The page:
Belief in a Just World

According to Jean Piaget (1932), the developing child goes through a stage of moral autonomy characterized by a strong belief in “immanent justice.” In this stage, the world is perceived as a place where “good” is rewarded and “bad” is punished. Perhaps in a roundabout and mysterious way, this urban legend reflects immanent justice at work. There is experimental evidence that most people maintain a degree of belief in a just universe. The belief in a just world allows us to self-servingly interpret negative events (Lerner 1980). If bad things happen to people, in short, it’s because they deserve it. The protective role of the belief in a just world is clear: “Since I am a good person, I am not in danger.” Tragedies like somebody’s arbitrary death in an accident or an act of terrorism may have particularly negative effects on a person who is a strong believer in a just world.

Chasteen and Madey (2003) found that participants with a high belief in a just world viewed arbitrary death of victims as more tragic and unjust than those with a low belief. Events with the magnitude of the September 11 attack can have a devastating effect on the belief in a just world. Individuals may think, “People were killed for no reason. It could have been me, and may happen to me in the future.” Normally, individuals are protected by their self-esteem against awareness of their mortality (Greenberg et al. 1992). Self-esteem is obtained via identification with one’s cultural values and the performance of good deeds. Doing good is rewarded by the cultural system. For this buffer mechanism to work, basic beliefs—such as the belief in a just world—are necessary.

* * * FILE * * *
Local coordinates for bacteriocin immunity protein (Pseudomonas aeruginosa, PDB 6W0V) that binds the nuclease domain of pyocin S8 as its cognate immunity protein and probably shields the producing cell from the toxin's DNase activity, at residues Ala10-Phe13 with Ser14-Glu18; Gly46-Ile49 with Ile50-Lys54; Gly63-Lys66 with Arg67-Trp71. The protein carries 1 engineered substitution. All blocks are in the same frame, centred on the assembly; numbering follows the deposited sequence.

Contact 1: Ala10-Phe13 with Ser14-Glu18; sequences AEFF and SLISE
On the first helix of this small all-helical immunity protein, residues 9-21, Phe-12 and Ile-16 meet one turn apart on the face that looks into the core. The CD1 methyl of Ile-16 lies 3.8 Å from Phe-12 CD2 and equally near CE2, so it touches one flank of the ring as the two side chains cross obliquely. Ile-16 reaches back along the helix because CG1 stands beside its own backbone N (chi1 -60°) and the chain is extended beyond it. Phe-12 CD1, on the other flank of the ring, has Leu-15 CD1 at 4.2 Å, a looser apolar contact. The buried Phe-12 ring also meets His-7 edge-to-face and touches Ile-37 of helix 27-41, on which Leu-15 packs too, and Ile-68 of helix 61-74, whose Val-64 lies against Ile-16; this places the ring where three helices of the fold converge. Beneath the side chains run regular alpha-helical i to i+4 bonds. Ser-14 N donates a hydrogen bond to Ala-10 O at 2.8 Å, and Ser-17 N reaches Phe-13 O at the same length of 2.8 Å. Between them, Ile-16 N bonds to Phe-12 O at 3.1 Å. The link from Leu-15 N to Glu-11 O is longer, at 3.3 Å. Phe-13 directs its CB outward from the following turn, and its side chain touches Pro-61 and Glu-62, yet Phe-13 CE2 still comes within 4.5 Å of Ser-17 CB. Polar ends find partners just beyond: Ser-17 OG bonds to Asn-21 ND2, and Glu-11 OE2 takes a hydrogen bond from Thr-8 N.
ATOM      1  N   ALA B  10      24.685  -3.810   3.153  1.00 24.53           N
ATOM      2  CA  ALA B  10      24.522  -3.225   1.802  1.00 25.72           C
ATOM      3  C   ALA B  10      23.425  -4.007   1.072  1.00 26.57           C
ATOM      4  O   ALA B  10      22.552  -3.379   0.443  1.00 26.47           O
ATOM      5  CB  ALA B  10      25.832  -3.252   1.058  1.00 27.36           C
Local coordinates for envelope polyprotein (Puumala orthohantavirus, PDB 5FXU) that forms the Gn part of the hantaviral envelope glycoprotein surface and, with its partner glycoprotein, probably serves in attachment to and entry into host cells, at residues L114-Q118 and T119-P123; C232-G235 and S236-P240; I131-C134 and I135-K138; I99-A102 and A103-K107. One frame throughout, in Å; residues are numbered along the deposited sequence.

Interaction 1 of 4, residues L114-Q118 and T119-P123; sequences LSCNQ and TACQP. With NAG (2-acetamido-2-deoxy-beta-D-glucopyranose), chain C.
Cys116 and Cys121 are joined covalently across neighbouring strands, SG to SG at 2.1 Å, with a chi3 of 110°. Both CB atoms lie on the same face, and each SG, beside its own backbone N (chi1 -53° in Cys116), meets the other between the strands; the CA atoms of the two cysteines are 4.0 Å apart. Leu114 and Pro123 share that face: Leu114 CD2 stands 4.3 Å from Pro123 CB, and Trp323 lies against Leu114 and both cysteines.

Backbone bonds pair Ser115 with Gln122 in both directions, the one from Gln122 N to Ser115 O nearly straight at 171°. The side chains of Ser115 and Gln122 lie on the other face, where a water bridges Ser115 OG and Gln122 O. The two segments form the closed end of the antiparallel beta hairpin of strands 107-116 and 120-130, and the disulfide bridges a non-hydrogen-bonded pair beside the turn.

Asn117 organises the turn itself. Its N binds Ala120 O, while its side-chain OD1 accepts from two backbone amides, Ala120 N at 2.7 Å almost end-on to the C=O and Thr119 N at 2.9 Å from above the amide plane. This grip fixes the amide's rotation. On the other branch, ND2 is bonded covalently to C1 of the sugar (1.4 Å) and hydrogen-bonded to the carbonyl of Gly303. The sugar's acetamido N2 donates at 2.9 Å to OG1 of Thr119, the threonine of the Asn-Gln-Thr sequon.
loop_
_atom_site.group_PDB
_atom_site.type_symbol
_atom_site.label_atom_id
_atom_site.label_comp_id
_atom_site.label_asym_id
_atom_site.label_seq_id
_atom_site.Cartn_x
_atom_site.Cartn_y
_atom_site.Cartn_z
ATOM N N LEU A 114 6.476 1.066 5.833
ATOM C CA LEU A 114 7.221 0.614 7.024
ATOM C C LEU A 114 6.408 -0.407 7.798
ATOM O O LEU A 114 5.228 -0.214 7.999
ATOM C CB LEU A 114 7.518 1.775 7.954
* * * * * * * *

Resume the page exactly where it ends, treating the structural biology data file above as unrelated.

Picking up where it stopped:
Terror Management Theory

The urban legends originating from the September 11 attack can be understood through the psychological context of terror management theory. This theory originated from studies of emotional responses when people are faced with the knowledge that they will die. The awareness of one’s own mortality causes psychological terror, leading the individual to participate in “terror management” behaviors. These behaviors act as a buffer to this existential angst. In an attempt to protect the self, individuals construct belief in a cultural system and worldview. They then measure their sense of worth by how well they are living up to the expectations of their cultural beliefs. People with higher self-esteem have lower death anxiety, according to this theory.